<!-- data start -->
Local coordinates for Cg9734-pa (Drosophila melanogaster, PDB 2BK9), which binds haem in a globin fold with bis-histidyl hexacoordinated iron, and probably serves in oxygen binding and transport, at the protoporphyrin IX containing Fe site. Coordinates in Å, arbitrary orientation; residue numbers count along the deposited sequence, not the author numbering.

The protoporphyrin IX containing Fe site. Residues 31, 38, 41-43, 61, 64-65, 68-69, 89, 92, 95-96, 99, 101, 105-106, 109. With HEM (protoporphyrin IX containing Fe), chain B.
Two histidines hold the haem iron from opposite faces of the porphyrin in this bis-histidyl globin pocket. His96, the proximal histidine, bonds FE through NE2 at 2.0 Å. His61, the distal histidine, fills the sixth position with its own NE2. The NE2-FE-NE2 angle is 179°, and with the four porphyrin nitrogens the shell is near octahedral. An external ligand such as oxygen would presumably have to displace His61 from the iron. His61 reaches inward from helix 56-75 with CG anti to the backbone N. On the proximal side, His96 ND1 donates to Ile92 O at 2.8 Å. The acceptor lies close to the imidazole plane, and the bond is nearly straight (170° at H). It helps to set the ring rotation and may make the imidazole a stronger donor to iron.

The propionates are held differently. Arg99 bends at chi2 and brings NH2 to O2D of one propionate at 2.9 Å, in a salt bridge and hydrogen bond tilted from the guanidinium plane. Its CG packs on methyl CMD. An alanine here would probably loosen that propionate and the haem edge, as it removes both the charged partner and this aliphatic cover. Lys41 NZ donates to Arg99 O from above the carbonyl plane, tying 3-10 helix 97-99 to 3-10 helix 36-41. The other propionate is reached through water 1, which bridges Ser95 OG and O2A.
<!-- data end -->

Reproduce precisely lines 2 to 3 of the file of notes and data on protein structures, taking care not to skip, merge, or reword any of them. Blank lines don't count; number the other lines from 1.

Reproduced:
The protoporphyrin IX containing Fe site. Residues 31, 38, 41-43, 61, 64-65, 68-69, 89, 92, 95-96, 99, 101, 105-106, 109. With HEM (protoporphyrin IX containing Fe), chain B.
Two histidines hold the haem iron from opposite faces of the porphyrin in this bis-histidyl globin pocket. His96, the proximal histidine, bonds FE through NE2 at 2.0 Å. His61, the distal histidine, fills the sixth position with its own NE2. The NE2-FE-NE2 angle is 179°, and with the four porphyrin nitrogens the shell is near octahedral. An external ligand such as oxygen would presumably have to displace His61 from the iron. His61 reaches inward from helix 56-75 with CG anti to the backbone N. On the proximal side, His96 ND1 donates to Ile92 O at 2.8 Å. The acceptor lies close to the imidazole plane, and the bond is nearly straight (170° at H). It helps to set the ring rotation and may make the imidazole a stronger donor to iron.